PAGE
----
Biology of Sport
pISSN 0860-021X    eISSN 2083-1862
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Journal Abstract
 
A HIGH LEVEL OF VOLLEYBALL PRACTICE ENHANCES BONE FORMATION MARKERS AND HORMONES IN PREPUBESCENT BOYS
Hamada Chaari, Mohamed Zouch, Myriam Denguezli, Ilyes Bouajina, Monia Zaouali, Zouhair Tabka
Biol Sport 2012; 29(4):303-309
ICID: 1019894
Article type: Original article
IC™ Value: 10.15
Abstract provided by Publisher
 
Objectives: To examine the effects of volleyball on hormones and biochemical markers before puberty. Methods: 130 prepubescent white boys were investigated in this study. 80 prepubescent volleyball players were divided into two groups according to the duration of training: 40 (age: 11.5 ± 0.6 years), representing the high-level training group (HLG), completed 6 to 8 hours of training/week; 40 (age: 11.2 ± 0.7 years), representing the low-level training group (LLG), completed 3 to 5 hours of training/week. The other 50 non-athletic boys (age: 11.3 ± 0.2 years) were used as control subjects (C). Results: Serum concentration of growth hormone (GH), insulin-like growth factor 1 (IGF-1) and carrier protein 3 (IGFBP-3), cortisol, bone formation markers (osteocalcin [OC] and bone alkaline phosphatase [BAP], and a bone resorption marker (cross-linked C-terminal telopeptide of type I collagen [CTX] were measured. No difference in CTX was observed among the three groups. However, the HLG presented higher levels of bone formation markers (OC, BAP) compared to controls. Hormonal concentrations of GH, IGF-1, IGFBP-3, and cortisol were higher in HLG than in controls. Conclusion: Volleyball did not lead to enhanced bone turnover markers and anabolic hormones of bone after a low-training level when compared to controls. Indeed, a high-training level induces enhanced bone formation markers and basal concentration of anabolic (GH, IGF-1, and IGFBP-3) and catabolic (cortisol) hormones of bone metabolism. Therefore, basal hormone concentrations and bone formation markers were directly related to the intensity and the duration of the training level.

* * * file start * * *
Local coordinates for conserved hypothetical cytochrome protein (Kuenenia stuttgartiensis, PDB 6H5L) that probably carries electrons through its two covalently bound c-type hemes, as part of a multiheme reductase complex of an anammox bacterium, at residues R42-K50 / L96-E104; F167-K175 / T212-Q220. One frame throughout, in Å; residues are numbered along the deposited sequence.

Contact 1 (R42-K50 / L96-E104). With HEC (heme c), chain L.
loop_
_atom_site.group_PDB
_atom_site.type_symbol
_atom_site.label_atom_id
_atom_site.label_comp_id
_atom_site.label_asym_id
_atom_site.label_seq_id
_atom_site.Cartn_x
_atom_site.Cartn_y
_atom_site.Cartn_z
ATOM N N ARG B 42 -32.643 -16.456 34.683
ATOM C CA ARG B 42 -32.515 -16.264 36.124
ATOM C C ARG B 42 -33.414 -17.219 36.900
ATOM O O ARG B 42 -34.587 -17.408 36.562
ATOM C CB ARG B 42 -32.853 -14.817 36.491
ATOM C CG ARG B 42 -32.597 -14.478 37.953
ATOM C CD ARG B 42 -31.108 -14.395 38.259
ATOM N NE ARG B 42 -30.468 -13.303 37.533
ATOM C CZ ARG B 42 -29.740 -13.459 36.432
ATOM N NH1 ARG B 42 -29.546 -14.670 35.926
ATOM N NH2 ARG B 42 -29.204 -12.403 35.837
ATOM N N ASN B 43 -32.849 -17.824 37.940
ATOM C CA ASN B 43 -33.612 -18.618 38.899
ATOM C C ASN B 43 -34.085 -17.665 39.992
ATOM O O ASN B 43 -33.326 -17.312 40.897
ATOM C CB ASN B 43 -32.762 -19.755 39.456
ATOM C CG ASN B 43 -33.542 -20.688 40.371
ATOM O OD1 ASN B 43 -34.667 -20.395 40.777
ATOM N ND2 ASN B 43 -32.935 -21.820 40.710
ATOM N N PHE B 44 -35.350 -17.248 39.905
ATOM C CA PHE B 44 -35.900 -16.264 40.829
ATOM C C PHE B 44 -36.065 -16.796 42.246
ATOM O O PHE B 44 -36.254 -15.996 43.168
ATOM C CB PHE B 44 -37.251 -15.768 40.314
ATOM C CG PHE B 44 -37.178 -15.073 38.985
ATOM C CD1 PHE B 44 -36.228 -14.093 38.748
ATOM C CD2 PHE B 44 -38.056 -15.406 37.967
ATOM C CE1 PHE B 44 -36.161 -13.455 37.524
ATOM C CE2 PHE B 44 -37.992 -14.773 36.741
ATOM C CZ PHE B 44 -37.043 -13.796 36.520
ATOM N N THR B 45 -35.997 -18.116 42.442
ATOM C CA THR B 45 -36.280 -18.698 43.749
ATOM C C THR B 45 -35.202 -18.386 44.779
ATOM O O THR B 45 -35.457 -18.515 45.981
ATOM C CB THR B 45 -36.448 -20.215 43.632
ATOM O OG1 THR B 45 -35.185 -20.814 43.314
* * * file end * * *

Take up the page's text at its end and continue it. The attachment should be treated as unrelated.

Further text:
ICID 1019894

DOI 10.5604/20831862.1019894
 
FULL TEXT 322 KB


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